Despite the evidence of some people and personality types being associated with depression, that doesn’t mean those who don’t fit in those categories won’t develop depression. And if that’s the case, it’s OK. “Depression is an illness and it is nothing to be ashamed of,” Durvasula said. “You cannot ‘will yourself’ out of it.  A person cannot be ‘blamed’ for being depressed any more than you can blame them for having other diseases.”

Put another way: If a depressed person and non-depressed person were to run a marathon race, the depressed person is fully capable — they’re just running with a 100-pound weight on their back, Gelbart said.

The stigma surrounding depression, and mental illness in general, has gotten better, but it’s not completely gone. A larger reason for this, to Durvasula, is its historical connection to “madness.” She still finds there is a tremendous lack of empathy for those who have received a diagnosis, in which people tell those depressed to “just get over it.” It’s an illness like breast cancer, and no person would even think to give a cancer patient that same advice.

However, the real problem with the mental health stigma is that it prevents patients from seeking the treatment they need. As it stands, 60% of people who need mental health service don’t get it. People suffering from depression, as believed by both Durvasula and Gelbart, can recover. At the very least, Gelbart adds, symptoms can lessen and occur with less severity if managed properly. A recent study Medical Daily reported on found that the best management is a combination of antidepressants and cognitive behavior therapy.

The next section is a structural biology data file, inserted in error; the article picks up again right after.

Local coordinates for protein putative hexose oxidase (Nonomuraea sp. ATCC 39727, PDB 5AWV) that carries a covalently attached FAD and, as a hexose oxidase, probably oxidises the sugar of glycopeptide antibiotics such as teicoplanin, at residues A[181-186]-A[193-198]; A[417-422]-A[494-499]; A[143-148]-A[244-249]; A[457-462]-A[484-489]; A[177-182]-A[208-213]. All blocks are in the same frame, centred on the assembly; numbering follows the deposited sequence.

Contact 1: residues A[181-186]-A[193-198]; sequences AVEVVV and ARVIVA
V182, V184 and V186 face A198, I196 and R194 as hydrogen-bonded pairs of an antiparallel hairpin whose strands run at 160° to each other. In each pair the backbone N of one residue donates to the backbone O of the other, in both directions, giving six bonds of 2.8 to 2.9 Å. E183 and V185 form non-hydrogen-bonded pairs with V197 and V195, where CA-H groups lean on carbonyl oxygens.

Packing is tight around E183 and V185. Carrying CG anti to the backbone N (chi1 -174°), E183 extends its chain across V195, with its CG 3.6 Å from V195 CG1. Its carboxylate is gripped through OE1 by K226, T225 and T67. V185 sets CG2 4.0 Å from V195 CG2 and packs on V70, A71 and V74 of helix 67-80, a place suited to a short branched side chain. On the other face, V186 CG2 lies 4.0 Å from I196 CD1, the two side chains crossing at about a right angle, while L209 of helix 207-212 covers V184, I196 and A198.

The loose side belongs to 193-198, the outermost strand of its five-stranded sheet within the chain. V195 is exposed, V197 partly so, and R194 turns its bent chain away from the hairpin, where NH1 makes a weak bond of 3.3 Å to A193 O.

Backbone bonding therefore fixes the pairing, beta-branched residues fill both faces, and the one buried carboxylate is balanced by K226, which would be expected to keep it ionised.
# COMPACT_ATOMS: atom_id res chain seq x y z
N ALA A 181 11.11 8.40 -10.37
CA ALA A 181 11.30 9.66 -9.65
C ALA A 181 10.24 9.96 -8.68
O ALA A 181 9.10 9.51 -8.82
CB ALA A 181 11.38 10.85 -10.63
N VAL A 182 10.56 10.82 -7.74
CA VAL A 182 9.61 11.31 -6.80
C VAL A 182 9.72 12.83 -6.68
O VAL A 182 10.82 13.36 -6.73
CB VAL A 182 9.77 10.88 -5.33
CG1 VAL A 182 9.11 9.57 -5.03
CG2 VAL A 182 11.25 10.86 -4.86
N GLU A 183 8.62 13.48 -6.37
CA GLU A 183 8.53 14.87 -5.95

Many times people ask Durvasula how they might help someone who is depressed. Her answer? Get them help. Depression, again, is manageable and does not have to be suffered in silence. It’s not something that disappears after a great workout or good night’s sleep or even great nutrition. It requires treatment. Patients with high blood pressure take pills to lower the numbers back in their favor — and depressive patients should be the same, Gelbart added.

As for the loss of Robin Williams, Durvasula and Gelbart take note of the conversation it’s started. More people are discussing depression, suicide, and how each can be prevented. Though that’s not to say it’s a perfect conversation. “One of the more dangerous things I hear is, 'He had everything. Kids who loved him, a wife who loved him and lots of money'," Durvasula said. "Instead of giving the person 'something to live for,' it can actually leave them feeling more guilty, more worthless because despite all of that they still feel hopeless. Too often we try to 'cheer people up' who  are depressed, but that’s like trying to stop someone from bleeding using a joke. It just doesn't work."